Since we have a vested interest in the use of timber around the world, Wood Designer strongly advocates the use of Forestry Commission Certified sources and analogue organisations around the world. We aim to help you visualise and focus on the impact of habitat loss on endangered and threatened species.
Loss of habitat is the single most damaging aspect that threatens the global ecosystem. All habitats from arboreal to oceanic are under threat from the activities of mankind. The rate at which areas of both land and sea are being repurposed or severely damaged by industry, logging, farming and waste management is currently both unprecedented and alarming.
Global Changes to Our Environment
Our planet is changing, with the distribution of animals across the Earth changing rapidly. These changes are largely driven by deforestation and other human activities such as intensive agriculture, urbanization, and climate change. Tropical forests are changing in response to ocean acidification, the growth of monocultures for biofuels, trade policies and the expansion of agricultural land. Continual forest loss contributes to increased erosion rates by endangering forest buffer zones (i.e., natural defense systems) that could mitigate floods or droughts caused by climate change or anthropogenic activities such as deforestation/reforestation in other parts of the world. Deforestation has displaced millions of farmers, leading to increased food insecurity and loss of agricultural land.
Habitat loss has been directly implicated as the main threat to 85% of the threatened and endangered species on the IUCN red list which seeks to classify species’ status in terms of their endangerment.
Main Causes of Habitat Loss
Deforestation is mainly caused by conversion to agricultural land or excessive logging for timber and often a combination of the two. Since 60% of the world’s population of animals live in forests and woodland, this is clearly a problem.
The 1990s were the worst decade for deforestation when an estimated 2.4% of the world’s forests disappeared. To date, less than half of the woodland and forest areas have remained from preindustrial times.
The rate of deforestation has abated somewhat, we have gone down from destroying an area the size of Uruguay each year to one the size of Portugal but is still happening at unsustainable rates and there was a sharp rise in 2020. One growing problem is the increasing annual consumption of palm oil which is used 5 times more than it was 40 years ago.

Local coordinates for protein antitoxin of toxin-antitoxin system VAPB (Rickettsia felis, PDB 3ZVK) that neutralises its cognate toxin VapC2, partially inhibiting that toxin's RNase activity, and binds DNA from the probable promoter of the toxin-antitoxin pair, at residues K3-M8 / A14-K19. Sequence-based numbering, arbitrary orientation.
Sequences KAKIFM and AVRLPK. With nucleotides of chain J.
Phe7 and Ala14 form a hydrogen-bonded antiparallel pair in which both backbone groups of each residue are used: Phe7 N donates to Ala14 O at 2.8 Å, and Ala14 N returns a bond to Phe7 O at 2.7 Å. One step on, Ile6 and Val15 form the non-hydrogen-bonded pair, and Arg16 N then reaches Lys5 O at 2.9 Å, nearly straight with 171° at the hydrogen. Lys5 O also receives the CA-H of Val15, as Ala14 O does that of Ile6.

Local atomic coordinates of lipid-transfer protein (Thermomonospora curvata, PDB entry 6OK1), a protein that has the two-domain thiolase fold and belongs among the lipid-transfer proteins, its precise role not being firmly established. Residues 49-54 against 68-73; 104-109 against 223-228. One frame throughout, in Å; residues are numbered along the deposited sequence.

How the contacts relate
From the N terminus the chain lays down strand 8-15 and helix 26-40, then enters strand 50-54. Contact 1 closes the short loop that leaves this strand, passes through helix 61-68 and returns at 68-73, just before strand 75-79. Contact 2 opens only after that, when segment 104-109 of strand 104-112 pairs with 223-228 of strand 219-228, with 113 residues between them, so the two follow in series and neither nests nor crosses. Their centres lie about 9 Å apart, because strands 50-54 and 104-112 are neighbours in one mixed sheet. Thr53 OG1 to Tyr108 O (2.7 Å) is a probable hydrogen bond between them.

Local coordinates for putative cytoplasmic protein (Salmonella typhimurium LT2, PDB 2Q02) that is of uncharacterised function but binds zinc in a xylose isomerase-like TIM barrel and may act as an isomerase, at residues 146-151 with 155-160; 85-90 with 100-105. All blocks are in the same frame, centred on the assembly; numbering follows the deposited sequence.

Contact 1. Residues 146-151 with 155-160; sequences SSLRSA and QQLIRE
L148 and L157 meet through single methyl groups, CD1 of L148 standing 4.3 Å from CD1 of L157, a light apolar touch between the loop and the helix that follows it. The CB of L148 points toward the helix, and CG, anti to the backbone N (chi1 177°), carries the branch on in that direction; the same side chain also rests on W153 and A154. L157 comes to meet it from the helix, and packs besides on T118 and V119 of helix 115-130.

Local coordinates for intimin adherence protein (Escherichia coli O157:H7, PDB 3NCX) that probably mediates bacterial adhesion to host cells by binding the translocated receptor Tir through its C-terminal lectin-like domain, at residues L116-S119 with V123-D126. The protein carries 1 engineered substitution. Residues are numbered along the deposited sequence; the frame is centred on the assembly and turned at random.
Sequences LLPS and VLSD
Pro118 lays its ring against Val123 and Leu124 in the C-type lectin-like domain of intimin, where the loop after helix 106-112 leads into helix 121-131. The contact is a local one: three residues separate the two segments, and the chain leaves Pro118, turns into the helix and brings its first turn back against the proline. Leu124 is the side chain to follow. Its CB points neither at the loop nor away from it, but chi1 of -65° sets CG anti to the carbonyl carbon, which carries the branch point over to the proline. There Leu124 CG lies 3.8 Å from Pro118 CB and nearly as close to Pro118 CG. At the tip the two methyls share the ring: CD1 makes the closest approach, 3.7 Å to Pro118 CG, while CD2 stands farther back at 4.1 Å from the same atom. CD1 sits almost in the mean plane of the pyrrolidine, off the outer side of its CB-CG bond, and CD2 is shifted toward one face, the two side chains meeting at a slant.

Palm oil is grown in tropical regions like Nigeria, Thailand, Indonesia and Malaysia, it has traditionally been used in cooking in many parts of the world but its versatility in the production processes of many industrial and commercial chemicals has caused the escalation in its use. You will find it in most foods, personal care and cleaning products, in fact, an estimated 50% of the items on a supermarket shelf will have at least one ingredient made from palm oil.
Animals like orangutans, rhinoceros, tigers and elephants have been marginalised by the loss of the forests that they live in and depend upon. This often leads to human-animal conflict and the death or capture of many creatures.
In 1994, 2 billion people (37% of the world’s population) lived 60km (37 Miles) or closer to the sea. Little has changed, nowadays around 40% or 2.4 billion people live 100km (62 miles) from a coast.
Pollution, over-fishing, industrial effluent, tourism and agriculture contribute to the degradation of habitats and their inhabitants in the marine environment.
Areas of Protection
A way to preserve some diversity if not the numbers in the wildlife population is to preserve areas for the animals to exist undisturbed, these pockets need to be large enough to maintain their integrity and remain under some sort of security arrangement to be effective. It is, however, a minor remedy to a major problem and should only be seen as a short-term measure.